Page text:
And during the build-up to my departure to the Isle of Wight, the entire enterprise remained an utter mystery, not least because people wouldn’t stop banging on and on about … the poo and the mud. One of the strangest things about going to a rock festival for the first time is the torrent of unsolicited scatological advice that comes your way.Don’t forgot to take some bogroll and some wet wipes, they say. If at all possible, try holding it in, they warn. If you’re urinating and it feels hot, it means that your body is overheating, you’re at risk from dehydration and it’s important to drink some water, etc. This is what it must feel like getting pregnant for the first time: crowds of strangers proffering hectoring advice, the majority of which seems to involve urination or defaecation.

The obsession continues when you arrive, with most conversation and festival lingo being concerned with sewage matters: “bangers and mash” being the visible contents of an over-used toilet; “crapkins” being the burger-joint napkins that, when stolen in large enough quantities, double up as bog roll; and the “Glastonbury Tailback” apparently being the ability of some individuals to “not go” for days and days and days when lavatorial conditions aren’t ideal.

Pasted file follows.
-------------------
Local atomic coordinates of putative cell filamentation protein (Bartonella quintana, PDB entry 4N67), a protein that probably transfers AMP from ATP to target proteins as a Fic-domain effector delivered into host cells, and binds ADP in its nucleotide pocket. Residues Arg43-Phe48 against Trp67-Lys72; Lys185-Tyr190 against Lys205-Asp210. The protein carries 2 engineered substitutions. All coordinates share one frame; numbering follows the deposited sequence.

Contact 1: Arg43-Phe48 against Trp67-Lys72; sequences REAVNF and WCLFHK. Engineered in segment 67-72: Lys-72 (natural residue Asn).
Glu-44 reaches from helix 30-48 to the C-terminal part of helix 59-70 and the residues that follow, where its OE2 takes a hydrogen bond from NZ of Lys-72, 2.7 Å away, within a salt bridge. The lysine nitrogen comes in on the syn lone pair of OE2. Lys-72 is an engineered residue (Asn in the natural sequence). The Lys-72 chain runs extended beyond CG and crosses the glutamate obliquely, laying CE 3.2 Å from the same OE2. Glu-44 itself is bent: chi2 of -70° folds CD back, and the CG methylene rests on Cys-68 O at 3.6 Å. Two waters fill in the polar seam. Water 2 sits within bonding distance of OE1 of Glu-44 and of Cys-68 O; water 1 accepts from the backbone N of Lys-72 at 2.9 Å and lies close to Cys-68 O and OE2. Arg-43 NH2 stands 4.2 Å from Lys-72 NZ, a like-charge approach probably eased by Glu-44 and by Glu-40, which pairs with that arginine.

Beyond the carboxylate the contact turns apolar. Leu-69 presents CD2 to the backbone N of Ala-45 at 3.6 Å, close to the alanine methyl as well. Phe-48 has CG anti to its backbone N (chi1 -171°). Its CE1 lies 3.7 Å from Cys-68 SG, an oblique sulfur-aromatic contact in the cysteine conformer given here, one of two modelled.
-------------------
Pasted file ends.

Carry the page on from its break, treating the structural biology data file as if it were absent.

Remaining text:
But the surprising news — and this is a basic point that the poet Simon Armitage missed when, in recently proffering various “unresearched theories” to explain the mania for festivals, he referred to “the new demographic (50 being the new 20)”, “the new eclecticism (anything goes)”, and “the new economy (no profit in products, only in experience)” — is that the mud and the toilets aren’t actually that bad.

Which isn’t to say that it was a particular highlight when, on leaving for the Isle of Wight, the BBC weather forecast warned of “heavy rain”. Or that it was amusing pitching a tent in conditions that a haddock would consider too soggy. Or that it was much fun queueing for a toilet first thing on a Saturday morning after a day of drinking; I’ve had more fun waking up from operations. But the only way the mud could have been as bad as everyone predicted would be if at some stage I’d found myself face down on the floor, choking on it. And the only way the bogs could have been as bad as everyone predicted would be if someone had tipped over the cubicle while I was in it. And this didn’t happen.Indeed, I would say that there are many worse things than the mud and poo at rock festivals. These include the sun (which came on the Saturday and made the toilets stink, left people with agonising sunburn and turned tents into furnaces), the endless walking (you walk for half an hour from the taxi stand to the campsite; you walk for half an hour to get from campsite to the stage; you walk for hours trying to find people you can’t locate because text messages take five hours to arrive; and you walk because when it’s muddy there is literally nowhere to sit down) and the queueing.